CNC routers using the spindle head can move across X, Y, and Z axes, keeping their material on the table. Most routers have three axes, and some have four or six, which makes them handy for more difficult jobs. CNC mills, on the other hand, move both the material and the end mill, resulting in more precise angles.

Why Choose a CNC Router?

CNC Routers have a more flexible design than mills due to their huge work surfaces. Despite this, routers’ fast machine speeds are due to their spatial flexibility. Routers are also great for cutting huge sheet materials into pieces. You can typically cut the corners of a sheet without relocating the materials or reprogramming the machine, depending on the size of the router and the materials you employ. Large-format things such as signage, wood sculptures, and cabinet fronts can all be made with a help of a CNC router.

CNC Mill

CNC mills can make finer cuts than routers, with precision down to one-thousandth of an inch. Mills are useful for manufacturing detailed objects because of their precision. Although desktop CNC milling machines are built to work with hard metals, they may also operate with soft materials. A mill may well be the best option for softer materials if the task is detailed or delicate.

A small CNC milling is more exact than a router, but it takes longer to do a project. The mill uses extra torque to compensate for the slower speed. It can tackle much tougher duties, like removing materials first from the hardest of metals, with this much power.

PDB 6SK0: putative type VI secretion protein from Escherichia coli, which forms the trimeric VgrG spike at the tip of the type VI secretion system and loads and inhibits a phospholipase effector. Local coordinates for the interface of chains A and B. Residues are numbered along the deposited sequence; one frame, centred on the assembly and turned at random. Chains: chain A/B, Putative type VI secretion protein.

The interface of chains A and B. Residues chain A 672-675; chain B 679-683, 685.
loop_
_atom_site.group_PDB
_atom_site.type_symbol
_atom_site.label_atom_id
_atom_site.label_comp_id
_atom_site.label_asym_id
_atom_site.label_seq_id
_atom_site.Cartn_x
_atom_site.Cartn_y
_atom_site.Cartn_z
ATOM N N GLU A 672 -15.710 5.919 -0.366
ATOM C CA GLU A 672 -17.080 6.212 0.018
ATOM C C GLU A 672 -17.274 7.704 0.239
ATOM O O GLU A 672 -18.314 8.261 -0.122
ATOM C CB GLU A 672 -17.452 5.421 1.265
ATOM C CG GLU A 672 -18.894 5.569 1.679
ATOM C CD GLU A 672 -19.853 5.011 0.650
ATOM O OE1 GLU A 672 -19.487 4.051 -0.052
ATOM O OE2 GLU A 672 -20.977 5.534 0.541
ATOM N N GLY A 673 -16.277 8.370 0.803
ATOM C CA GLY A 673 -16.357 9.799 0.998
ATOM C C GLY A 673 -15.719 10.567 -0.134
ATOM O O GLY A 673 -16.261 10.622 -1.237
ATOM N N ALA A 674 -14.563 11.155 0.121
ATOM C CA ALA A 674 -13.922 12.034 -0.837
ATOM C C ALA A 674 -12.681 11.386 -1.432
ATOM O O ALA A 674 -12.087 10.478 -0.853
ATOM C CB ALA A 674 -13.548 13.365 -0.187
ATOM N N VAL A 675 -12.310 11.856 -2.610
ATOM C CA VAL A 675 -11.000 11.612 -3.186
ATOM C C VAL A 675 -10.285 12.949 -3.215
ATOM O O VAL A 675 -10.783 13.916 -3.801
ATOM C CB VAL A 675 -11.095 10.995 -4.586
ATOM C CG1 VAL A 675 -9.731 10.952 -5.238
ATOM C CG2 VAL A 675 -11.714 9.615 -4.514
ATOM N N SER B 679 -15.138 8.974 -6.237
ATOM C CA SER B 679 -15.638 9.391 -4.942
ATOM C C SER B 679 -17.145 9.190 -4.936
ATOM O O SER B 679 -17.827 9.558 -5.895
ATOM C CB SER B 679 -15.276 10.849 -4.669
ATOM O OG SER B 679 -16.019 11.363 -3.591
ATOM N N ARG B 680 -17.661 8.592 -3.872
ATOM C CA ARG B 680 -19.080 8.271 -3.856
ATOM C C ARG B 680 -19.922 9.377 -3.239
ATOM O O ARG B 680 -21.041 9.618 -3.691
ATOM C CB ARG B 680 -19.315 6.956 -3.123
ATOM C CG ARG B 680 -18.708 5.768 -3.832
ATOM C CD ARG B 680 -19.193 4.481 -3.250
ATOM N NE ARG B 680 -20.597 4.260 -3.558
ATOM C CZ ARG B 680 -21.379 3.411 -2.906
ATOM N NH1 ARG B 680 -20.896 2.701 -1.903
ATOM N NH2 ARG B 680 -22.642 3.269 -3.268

Router Mills are far more substantial & expensive than routers to ensure that they can cut heavy metals. They’re usually composed of die-cast metal or similarly tough material. This design provides enough structure and stability to manage the high torque. It’s critical to use the right end mill for any project if you want a good output. Working with metal differs significantly from dealing with wood or even other softer materials, so you’ll need to team up with someone who is familiar with the intricacies of this milling technique.

Why Choose a CNC Mill?

CNC mills feature a restricted cutting surface and a limited range of motion for their cutting tools. While the machine’s compact design restricts the size of materials it can cut, it also makes it more rigid, providing it the toughness it requires to cut tough materials. This stiffness and narrower range of motion, therefore, enable CNC mills to cut more precisely. Precision CNC milling is great for producing items with tight tolerances.